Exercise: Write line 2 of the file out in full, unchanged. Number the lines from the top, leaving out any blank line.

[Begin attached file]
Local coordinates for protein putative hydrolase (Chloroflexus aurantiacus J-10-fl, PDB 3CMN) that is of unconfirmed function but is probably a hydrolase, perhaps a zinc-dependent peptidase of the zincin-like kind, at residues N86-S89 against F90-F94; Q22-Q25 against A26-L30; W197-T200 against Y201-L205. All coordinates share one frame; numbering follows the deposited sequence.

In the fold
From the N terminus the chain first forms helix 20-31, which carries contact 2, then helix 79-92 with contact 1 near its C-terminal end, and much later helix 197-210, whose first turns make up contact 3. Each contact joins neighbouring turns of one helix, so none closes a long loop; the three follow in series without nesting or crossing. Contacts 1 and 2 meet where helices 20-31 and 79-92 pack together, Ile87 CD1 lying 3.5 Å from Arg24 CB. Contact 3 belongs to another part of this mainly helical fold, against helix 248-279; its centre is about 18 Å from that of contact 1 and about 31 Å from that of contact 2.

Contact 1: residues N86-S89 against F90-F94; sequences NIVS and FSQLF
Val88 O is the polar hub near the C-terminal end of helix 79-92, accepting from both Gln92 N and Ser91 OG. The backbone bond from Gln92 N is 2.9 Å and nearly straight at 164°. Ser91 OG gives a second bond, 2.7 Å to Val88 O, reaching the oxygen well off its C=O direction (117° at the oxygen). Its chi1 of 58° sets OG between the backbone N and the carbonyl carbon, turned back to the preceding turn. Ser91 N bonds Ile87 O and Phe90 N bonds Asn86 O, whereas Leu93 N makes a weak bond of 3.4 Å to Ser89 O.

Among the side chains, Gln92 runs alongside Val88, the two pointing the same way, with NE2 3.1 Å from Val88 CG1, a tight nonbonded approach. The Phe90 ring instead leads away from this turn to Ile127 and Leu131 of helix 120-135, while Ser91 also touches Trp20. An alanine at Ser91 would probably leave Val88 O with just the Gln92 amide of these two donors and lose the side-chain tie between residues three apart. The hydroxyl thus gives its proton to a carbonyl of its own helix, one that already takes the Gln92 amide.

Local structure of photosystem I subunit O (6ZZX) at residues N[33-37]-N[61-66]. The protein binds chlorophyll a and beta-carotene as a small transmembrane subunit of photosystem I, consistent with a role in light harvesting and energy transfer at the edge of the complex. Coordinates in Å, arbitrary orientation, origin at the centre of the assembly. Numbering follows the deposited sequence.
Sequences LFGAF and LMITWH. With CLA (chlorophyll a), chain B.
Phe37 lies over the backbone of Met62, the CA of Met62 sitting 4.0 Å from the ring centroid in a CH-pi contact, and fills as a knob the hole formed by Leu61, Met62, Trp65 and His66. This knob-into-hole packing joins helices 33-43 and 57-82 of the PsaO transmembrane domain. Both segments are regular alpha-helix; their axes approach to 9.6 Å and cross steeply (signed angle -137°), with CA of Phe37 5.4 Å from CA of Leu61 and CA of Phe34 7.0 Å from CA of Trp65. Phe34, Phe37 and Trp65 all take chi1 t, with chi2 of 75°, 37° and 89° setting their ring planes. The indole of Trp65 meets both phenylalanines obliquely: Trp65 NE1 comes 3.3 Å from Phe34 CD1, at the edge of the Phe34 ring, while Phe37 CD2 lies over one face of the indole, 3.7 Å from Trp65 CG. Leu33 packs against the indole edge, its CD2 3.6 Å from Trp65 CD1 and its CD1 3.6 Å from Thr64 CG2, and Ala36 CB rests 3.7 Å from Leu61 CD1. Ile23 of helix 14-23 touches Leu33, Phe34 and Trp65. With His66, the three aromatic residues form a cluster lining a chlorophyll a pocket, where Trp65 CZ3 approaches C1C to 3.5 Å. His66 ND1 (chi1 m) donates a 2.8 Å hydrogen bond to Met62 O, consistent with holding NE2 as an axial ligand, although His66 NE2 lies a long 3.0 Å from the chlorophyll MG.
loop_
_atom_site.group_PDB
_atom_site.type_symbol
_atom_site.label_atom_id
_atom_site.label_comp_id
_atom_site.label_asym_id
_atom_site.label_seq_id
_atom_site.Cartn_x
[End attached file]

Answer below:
In the fold